Posted on behalf of Harbin & Burnett on Apr 12, 2018 in Workers' Compensation
Old McDonald had a farm. But did he have worker's compensation insurance?
If his farm is in South Carolina, probably not. Agricultural employers are exempt from the requirment to have worker's compensation coverage, although they may voluntarily elect to carry coverage. Other employers are also exempt under South Carolina law:
SECTION 42-1-360. Exemption of casual employees and certain other employments.
This title does not apply to:
(1) a casual employee, as defined in Section 42-1-130;
(2) any person who has regularly employed in service less than four employees in the same business within the State or who had a total annual payroll during the previous calendar year of less than three thousand dollars regardless of the number of persons employed during that period;
(3) a state and county fair association, unless the employer voluntarily elects to be bound by this title, as provided by Section 42-1-380;
(4) an agricultural employee, unless the agricultural employer voluntarily elects to be bound by this title, as provided by Section 42-1-380;
(5) a railroad, railroad employee, railway express company, or railway express company employee; nor may this title be construed to repeal, amend, alter, or affect in any way the laws of this State relating to the liability of a railroad or railway express company for an injury to a respective employee;
(6) a person engaged in selling any agricultural product for a producer of them on commission or for other compensation, paid by a producer, when the product is prepared for sale by the producer;
(7) a licensed real estate sales person engaged in the sale, leasing, or rental of real estate for a licensed real estate broker on a straight commission basis and who has signed a valid independent contractor agreement with the broker;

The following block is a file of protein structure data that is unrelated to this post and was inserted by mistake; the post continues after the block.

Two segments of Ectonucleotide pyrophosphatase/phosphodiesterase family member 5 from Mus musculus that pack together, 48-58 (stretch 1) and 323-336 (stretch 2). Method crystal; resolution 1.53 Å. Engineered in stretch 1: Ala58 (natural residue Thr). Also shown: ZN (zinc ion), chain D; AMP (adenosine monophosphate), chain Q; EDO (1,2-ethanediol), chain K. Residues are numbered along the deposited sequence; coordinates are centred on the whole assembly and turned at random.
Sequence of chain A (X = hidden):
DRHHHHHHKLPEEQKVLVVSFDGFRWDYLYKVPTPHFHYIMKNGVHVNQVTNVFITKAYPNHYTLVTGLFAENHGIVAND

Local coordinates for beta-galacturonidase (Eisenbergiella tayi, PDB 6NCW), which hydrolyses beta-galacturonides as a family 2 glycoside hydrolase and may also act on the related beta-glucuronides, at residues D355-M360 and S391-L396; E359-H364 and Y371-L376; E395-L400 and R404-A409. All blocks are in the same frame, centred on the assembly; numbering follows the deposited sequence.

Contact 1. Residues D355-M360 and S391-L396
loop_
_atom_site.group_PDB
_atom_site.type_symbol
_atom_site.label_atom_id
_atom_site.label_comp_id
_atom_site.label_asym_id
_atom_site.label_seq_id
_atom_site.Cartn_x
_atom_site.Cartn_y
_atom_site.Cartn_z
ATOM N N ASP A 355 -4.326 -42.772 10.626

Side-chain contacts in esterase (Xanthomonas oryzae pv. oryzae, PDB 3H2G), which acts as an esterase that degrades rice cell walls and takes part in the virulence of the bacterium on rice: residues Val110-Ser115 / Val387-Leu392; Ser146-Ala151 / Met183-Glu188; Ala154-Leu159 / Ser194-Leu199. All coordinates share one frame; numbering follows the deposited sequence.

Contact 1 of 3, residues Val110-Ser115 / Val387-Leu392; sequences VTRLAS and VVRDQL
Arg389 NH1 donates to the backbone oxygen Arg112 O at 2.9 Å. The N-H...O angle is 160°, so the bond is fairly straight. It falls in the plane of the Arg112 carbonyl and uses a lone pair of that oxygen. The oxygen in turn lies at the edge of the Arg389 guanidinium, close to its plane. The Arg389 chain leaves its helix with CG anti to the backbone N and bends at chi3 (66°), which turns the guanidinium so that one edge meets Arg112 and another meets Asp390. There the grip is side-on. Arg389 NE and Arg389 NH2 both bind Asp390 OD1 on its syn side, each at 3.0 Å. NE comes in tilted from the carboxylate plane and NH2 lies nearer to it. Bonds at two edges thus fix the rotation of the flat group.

(8) a federal employee in this State;
(9) an individual who owns or holds under a bona fide lease-purchase or installment-purchase agreement a tractor trailer, tractor, or other vehicle, referred to as "vehicle", and who, under a valid independent contractor contract provides that vehicle and the individual's services as a driver to a motor carrier. For purposes of this item, any lease-purchase or installment-purchase of the vehicle may not be between the individual and the motor carrier referenced in this title, but it may be between the individual and an affiliate, subsidiary, or related entity or person of the motor carrier, or any other lessor or seller. Where the lease-purchase or installment-purchase is between the individual and an affiliate, subsidiary, or related entity or person of the motor carrier, or any other lessor or seller, the vehicle acquisition or financing transaction must be on terms equal to terms available in customary and usual retail transactions generally available in the State. This individual is considered an independent contractor and not an employee of the motor carrier under this title. The individual and the motor carrier to whom the individual contracts or leases the vehicle mutually may agree that the individual or workers, or both, is covered under the motor carrier's workers' compensation policy or authorized self-insurance if the individual agrees to pay the contract amounts requested by the motor carrier. Under any such agreement, the independent contractor or workers, or both, must be considered an employee of the motor carrier only for the purposes of this title and for no other purposes.
But just because you may fall into one of the above categories doesn't mean you are automatically precluded from bringing a worker's compensation claim. The character of the work performed and other factors may also determine whether you are a covered employee. That's why it is improtant to speak to a workers' compensation as soon as you can after an injury to determine whether you have a viable case.
If you have been hurt on the job, call us today for a FREE consultation.